The Reality of “Changed Circumstances” and the New Alimony Reform Act

By Robert B. Kornitzer, Esq., and Caitlin Dettmer
rkornitzer@pashmanstein.com

When the spouse paying alimony seeks to reduce his support, the New Jersey Supreme Court requires the lower courts to consider (among others) two factors set out in Lepis v. Lepis, 83 N.J. 45, 157 (1980): (1) whether there is an initial of “changed circumstances” and (2) whether the supporting spouse has the ability to pay what he was previously paying.   Examples of changed circumstances include unemployment of the supporting spouse, changes in the supporting spouse’s income, illnesses, and changes in the dependent spouse’s living arrangements.  Courts will not modify alimony if the change in circumstances is only temporary.  Unfortunately, there is no perfect rule by which to measure when a changed circumstance is severe enough and has endured long enough to warrant a modification of support.

While there is no set amount of time that constitutes changed circumstances, recent changes to New Jersey’s alimony law (N.J.S.A. 2A:34-23) establish that an application for modification of alimony may be filed once a party has been “unemployed, or has not been able to return to or attain employment at prior income levels” for 90 days. The law maintains that factors other than the amount of time a party has been involuntarily unemployed or subject to a reduction of income are to be considered, but in theory, the law now recognizes that changed circumstances may exist after only three months of continued unemployment or inability to return to the level of income that existed at the alimony was set.  This three-month rule was considered to be a major reduction in the burden carried by the supporting spouse.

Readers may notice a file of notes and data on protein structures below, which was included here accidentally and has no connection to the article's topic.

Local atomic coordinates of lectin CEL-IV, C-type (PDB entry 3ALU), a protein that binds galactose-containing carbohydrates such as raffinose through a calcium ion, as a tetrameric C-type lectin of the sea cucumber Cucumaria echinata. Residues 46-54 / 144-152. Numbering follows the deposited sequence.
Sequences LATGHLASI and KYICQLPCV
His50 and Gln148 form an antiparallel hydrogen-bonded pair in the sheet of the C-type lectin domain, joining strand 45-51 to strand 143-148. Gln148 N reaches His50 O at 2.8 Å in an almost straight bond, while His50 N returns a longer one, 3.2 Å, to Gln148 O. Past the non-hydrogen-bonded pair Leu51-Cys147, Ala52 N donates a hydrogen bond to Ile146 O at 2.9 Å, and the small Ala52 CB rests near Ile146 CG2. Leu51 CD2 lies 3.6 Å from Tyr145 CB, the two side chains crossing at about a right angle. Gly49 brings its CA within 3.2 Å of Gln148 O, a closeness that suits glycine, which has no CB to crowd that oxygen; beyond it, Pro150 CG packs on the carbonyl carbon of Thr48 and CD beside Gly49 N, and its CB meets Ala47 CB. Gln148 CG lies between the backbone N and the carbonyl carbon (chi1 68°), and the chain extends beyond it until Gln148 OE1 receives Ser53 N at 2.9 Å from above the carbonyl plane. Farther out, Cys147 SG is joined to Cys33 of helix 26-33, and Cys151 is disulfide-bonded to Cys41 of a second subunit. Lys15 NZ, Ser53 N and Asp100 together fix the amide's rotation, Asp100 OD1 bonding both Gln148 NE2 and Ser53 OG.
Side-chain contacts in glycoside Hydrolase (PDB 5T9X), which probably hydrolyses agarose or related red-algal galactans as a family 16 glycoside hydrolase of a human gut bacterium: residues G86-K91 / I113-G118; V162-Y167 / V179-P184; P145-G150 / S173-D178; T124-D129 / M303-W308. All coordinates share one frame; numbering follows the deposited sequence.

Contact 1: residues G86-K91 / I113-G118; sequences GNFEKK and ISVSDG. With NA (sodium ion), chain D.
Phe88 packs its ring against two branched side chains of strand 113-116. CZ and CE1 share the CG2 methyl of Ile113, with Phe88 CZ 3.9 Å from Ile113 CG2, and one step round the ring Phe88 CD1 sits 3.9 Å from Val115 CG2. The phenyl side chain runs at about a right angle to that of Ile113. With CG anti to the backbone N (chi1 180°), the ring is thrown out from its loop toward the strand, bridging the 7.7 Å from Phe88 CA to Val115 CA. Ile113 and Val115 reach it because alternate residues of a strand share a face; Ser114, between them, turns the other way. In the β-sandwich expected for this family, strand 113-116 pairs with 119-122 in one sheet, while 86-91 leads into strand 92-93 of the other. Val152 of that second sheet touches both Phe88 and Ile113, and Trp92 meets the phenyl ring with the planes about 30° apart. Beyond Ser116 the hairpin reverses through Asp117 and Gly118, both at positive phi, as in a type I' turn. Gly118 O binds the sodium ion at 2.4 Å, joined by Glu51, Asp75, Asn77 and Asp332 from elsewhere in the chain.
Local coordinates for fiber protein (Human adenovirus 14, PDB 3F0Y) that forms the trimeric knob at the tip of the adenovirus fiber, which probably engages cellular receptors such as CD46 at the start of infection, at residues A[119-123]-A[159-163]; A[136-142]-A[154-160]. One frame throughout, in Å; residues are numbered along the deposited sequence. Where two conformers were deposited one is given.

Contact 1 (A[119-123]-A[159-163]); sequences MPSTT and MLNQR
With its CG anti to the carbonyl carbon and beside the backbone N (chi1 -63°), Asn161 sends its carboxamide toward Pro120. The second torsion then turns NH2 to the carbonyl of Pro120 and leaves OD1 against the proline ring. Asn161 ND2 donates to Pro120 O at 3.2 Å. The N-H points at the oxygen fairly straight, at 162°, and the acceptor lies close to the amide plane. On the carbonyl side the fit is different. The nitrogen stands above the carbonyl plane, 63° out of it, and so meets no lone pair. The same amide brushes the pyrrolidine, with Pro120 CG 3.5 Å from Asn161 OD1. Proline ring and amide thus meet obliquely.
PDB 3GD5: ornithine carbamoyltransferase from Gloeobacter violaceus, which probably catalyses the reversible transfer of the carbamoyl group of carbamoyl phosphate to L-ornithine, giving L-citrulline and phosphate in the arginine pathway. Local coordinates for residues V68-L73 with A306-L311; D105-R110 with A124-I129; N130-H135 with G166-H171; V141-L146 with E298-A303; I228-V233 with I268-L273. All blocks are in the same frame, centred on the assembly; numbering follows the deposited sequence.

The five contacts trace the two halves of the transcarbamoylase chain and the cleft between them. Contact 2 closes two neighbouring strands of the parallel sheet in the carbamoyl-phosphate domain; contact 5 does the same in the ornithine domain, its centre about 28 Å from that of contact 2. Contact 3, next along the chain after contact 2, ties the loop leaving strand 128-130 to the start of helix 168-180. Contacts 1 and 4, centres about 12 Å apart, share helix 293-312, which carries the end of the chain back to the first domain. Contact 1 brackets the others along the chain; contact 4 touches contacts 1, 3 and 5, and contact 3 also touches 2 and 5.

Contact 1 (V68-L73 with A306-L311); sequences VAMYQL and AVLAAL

However, any celebrating by supporting spouses seeking to reduce support may have been somewhat premature.  In the recent unreported (meaning non-binding) case of Beschloss v. Beschloss, the court seemed to place more weight on factors other than length of time being unemployed when considering an application for downward modification of support.  In Beschloss, the Appellate Division upheld the denial of the defendant’s request for downward modification even though his income had been reduced by approximately one-third of his former income and despite a period of unemployment.

It therefore remains unclear as to how meaningful the impact of the revised alimony statute will be in determining future support modification applications.  We can look forward to many new cases continuing to define the issue of what constitutes “changed circumstances.

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